Mortgage insurance exists to protect you, right? Not if you’re one of the thousands of mortgage borrowers who have paid into what’s called “force-placed insurance” and been charged with unfair premiums as a result. It’s a topic that’s taken the spotlight due to a multi-million dollar lawsuit against Chase, who has been a prominent enforcer of these force-placed policies. A recent ABC article shared some of the changes to come for these high cost insurance policies and what borrowers impacted by these policies can expect.
What is “force-placed insurance”
If a mortgage borrower fails to renew their insurance premium or doesn’t have what’s deemed as adequate hazard insurance, the lender steps in and buys insurance for them. This is what’s called force-placed insurance. Essentially, it’s a policy that’s implemented by the lender in order to make sure that the borrower is insured and that the lender remains protected from any damage to their collateral (the house). The cost of the policy is then added to the mortgage loan tab. Sounds (fairly) reasonable, right? Unfortunately, these types of policies carry much higher premium rates than normal insurance policies. This means that borrowers are “forced” into a high cost insurance policy which can be devastating for those who are already struggling financially.
Why Chase is in the hot seat
In order to protect borrowers from these high rates (and from being pawns in potential schemes abusing the system) a class action lawsuit has been charged against Chase – one of the larger banks to implement these forced-place insurance policies. In addition to assigning the high rates of these policies, the bank has been charged on suspicion of taking kickbacks from the insurance companies where these policies are sourced. The lawsuit is intended to settle the unfairly high costs of the force-placed insurance and to reimburse some of the borrowers who were met with financial hardship as a result (in some instances, those impacted were faced with foreclosure and lost their homes). It’s the first of what will likely be many lawsuits against unfair insurance practices that push home-buyers to the brink of their financial security.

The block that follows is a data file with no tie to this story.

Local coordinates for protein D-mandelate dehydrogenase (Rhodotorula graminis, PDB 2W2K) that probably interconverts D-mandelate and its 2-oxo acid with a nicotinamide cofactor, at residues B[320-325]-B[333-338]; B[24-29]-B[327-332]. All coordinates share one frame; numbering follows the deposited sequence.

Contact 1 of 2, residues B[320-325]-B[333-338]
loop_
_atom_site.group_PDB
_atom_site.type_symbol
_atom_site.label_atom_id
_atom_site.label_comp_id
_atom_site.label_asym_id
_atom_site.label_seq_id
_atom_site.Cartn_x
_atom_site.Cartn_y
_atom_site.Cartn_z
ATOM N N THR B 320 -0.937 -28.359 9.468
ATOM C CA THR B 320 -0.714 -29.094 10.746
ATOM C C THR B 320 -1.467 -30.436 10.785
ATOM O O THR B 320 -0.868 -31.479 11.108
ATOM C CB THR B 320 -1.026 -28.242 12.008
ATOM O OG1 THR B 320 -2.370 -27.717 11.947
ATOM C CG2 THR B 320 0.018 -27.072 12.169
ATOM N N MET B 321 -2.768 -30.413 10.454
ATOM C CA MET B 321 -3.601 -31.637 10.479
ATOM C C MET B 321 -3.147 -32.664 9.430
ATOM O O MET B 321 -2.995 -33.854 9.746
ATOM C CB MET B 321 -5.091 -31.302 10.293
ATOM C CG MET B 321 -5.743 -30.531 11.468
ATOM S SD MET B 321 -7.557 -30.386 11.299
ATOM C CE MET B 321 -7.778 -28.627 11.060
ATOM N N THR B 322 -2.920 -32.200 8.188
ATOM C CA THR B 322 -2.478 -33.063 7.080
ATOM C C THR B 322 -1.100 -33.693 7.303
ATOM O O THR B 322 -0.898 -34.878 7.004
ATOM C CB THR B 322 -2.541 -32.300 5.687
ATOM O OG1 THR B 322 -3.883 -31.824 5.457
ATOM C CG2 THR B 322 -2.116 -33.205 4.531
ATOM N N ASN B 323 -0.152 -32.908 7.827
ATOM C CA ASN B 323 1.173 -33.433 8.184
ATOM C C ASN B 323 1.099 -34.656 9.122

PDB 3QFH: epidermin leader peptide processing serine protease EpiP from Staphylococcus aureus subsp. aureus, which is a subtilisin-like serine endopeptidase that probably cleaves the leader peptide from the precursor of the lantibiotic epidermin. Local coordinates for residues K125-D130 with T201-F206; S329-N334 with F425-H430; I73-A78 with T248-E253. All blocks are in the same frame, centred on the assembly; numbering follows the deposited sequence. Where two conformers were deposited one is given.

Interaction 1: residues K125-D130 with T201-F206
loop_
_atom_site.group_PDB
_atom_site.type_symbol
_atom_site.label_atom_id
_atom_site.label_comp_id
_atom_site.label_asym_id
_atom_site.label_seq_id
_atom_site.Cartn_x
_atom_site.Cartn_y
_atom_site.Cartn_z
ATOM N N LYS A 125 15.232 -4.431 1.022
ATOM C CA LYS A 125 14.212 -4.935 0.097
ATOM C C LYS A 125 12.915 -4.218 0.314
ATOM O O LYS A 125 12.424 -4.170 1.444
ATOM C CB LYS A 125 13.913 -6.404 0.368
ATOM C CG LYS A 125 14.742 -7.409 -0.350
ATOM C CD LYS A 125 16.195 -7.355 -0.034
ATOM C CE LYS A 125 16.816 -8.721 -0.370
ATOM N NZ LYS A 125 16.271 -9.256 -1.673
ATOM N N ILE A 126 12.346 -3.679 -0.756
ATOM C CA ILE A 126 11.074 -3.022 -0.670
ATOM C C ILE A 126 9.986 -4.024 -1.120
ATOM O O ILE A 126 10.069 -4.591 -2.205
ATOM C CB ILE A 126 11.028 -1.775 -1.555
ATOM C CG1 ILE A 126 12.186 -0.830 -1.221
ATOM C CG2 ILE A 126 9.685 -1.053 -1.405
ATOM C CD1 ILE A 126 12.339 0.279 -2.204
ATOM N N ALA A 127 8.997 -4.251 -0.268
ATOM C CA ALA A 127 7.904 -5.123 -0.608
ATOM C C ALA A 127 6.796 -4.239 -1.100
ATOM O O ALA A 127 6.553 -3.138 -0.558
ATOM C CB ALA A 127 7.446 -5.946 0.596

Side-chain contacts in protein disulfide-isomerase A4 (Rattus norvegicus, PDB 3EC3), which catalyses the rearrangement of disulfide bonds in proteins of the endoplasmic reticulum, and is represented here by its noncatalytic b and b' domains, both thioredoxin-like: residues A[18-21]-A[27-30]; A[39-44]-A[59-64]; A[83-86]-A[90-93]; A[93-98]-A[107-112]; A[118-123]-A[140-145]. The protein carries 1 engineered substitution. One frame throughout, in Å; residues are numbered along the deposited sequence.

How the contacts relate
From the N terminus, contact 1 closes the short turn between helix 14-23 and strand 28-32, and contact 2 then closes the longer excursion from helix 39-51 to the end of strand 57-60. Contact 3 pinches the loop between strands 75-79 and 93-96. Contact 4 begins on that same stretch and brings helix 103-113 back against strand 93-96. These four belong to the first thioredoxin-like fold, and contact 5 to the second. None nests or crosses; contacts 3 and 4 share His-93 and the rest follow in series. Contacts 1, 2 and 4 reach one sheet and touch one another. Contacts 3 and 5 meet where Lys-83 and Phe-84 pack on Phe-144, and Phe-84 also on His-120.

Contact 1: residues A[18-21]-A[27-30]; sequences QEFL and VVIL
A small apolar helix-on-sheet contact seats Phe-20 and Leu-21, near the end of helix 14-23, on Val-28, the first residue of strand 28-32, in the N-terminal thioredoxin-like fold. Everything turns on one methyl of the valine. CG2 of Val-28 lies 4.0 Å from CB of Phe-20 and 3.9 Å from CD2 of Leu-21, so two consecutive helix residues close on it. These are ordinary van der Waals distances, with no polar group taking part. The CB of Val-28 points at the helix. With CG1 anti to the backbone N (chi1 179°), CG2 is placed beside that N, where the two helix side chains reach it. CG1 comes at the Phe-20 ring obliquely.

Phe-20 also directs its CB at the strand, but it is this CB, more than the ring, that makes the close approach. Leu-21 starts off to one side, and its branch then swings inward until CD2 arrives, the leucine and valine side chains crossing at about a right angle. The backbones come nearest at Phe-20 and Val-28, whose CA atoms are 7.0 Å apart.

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What this means for the nearly 750,000 mortgage borrowers impacted
Luckily, steps are being taken to prevent the conflict of interest that exists when lenders benefit from pushing these forced-rate plans onto consumers. The $300 Million lawsuit is more than a stern warning to Chase – it’s an indication that other banks may soon be charged with similar allegations. In addition to the settlement, Chase is also forbidden from collecting any interest on the force-placed insurance policies for the next 6 years. That means the only money they can collect from anyone who finds themselves holding these types of policies will be base premiums and/or attached protections – not interest.
Up to 750,000 mortgage borrowers may have been impacted by unfair implementation of force-placed insurance policies and therefore eligible for compensation. Via ABC, “…payments to affected mortgage borrowers will be equivalent to 12.5% of the net premium.” Though not a comprehensive refund, it’s still some respite for those affected.
What to do if you believe you’ve been unfairly targeted with force-placed insurance policies
If you qualify as one of the many impacted by this settlement (ABC reports anyone charged by Chase for these insurance fees between Jan. 1, 2008, and Oct. 4, 2013 may be eligible) you’ll have to file claim forms in order to collect your compensation.
And in general, if you believe you’ve been unfairly charged with force-placed insurance, you have a right to argue against the rates. If you can prove that you have coverage that adequately protects against the required hazards, then the lender is obligated by law to cancel the forced insurance and also refund any overlapping coverage costs.
For more information about obtaining and pay off mortgages, take a look at our Mortgage Resource Center.
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